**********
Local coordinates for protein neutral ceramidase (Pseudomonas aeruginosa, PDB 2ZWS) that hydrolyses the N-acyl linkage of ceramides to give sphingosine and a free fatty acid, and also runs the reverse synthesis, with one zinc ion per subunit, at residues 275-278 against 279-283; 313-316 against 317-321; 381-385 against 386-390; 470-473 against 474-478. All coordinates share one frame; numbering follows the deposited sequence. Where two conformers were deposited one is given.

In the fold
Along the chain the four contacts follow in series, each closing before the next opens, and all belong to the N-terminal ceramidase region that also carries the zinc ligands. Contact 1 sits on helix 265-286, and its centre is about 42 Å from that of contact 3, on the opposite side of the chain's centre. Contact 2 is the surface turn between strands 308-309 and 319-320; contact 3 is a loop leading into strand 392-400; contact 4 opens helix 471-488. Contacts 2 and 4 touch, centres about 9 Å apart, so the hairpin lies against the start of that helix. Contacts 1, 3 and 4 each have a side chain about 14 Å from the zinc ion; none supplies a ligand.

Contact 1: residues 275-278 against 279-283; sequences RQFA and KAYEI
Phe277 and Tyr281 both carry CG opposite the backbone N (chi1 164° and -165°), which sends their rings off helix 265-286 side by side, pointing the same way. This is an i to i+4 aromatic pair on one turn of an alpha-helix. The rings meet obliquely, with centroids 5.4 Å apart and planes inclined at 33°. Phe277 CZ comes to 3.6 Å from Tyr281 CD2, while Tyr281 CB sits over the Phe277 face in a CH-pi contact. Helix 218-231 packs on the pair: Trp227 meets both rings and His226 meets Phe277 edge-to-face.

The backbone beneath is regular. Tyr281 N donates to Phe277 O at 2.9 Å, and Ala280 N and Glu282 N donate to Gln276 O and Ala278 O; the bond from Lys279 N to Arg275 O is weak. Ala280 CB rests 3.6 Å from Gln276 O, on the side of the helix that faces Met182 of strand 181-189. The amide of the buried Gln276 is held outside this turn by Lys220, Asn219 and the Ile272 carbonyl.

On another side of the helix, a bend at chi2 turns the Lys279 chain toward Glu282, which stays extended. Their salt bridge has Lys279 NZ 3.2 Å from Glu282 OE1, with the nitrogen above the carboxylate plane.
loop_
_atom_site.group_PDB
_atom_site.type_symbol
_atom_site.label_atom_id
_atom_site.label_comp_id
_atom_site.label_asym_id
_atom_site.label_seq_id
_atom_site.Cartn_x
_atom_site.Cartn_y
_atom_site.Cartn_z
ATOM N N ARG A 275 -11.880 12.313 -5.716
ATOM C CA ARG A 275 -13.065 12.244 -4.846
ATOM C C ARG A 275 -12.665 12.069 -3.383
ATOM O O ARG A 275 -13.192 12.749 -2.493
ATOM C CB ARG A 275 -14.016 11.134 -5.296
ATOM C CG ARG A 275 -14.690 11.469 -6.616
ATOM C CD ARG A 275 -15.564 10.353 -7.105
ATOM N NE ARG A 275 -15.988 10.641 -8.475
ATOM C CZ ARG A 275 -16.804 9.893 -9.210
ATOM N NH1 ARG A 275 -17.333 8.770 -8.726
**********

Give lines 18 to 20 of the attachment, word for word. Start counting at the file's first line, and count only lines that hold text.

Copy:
ATOM N N ARG A 275 -11.880 12.313 -5.716
ATOM C CA ARG A 275 -13.065 12.244 -4.846
ATOM C C ARG A 275 -12.665 12.069 -3.383